Friday April 20, 2018 to Wednesday January 2, 2019
As Texas took its current shape, the space changed from an extensive, unexplored, and sparsely settled frontier under the Spanish Crown to its iconic and easily recognizable outline today. Mapping Texas: From Frontier to the Lone Star State traces the cartographic history of Texas from the sixteenth to the nineteenth centuries. Mapping Texas explains how centuries of change shaped our perspective of Texas from a distant frontier to the Lone Star State, all with the understanding that in order for land to be claimed, it needed to be mapped first.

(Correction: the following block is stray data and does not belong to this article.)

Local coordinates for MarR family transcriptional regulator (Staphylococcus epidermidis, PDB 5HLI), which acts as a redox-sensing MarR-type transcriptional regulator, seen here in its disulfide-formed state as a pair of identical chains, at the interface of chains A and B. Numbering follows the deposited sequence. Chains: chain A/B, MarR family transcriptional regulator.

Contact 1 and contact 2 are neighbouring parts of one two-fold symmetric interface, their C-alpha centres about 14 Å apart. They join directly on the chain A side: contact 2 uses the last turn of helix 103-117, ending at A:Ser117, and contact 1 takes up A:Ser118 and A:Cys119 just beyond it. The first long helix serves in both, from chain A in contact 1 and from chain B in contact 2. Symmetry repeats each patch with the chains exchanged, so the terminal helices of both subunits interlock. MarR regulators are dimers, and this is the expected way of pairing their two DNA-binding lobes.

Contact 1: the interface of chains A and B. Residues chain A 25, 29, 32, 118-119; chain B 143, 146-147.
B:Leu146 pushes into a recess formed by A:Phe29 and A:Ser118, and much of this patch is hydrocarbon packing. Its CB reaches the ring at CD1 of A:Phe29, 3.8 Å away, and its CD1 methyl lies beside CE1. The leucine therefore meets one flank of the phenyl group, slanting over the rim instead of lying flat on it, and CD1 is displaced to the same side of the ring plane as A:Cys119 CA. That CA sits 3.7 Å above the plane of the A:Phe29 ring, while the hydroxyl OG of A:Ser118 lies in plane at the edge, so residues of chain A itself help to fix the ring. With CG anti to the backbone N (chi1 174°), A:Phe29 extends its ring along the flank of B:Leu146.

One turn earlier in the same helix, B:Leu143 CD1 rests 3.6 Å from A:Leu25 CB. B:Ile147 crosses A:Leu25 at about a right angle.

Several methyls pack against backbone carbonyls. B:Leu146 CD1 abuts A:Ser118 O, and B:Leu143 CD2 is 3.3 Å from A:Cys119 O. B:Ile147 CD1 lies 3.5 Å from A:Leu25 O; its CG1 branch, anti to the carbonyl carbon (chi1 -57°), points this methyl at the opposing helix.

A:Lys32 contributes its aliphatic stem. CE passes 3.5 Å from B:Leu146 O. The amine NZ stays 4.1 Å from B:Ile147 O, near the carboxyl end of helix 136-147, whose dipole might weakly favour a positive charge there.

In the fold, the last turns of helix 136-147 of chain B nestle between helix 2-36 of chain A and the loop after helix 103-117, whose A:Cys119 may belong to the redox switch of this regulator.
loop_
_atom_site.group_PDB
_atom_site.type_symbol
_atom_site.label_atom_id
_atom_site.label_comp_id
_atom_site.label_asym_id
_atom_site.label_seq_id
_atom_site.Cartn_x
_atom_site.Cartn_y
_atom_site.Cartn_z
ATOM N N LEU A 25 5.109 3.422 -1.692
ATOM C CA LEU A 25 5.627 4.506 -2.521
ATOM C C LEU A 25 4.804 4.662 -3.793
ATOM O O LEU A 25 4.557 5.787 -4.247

Through a series of 26 maps and documents, split into seven different subjects, museum visitors can observe the evolution of the state and the emergence of the Alamo and the San Antonio missions. Some of the maps presented in this exhibit include Martin Waldseemüller's 1513 Tabula Terre Nove, one of the earliest maps of the Americas; and Alexander Von Humboldt's 1809 General Map of the Kingdom of New Spain, which was highly influential in the mapping of Texas and the American West. Also on display are oversized maps of Texas including a copy of Stephen F. Austin's 1837 Connected Map of Austin's Colony; a one-of-a-kind manuscript map documenting the boundary between the U.S. and the Republic of Texas, and many more. The selection of maps are reproductions from the Texas General Land Office.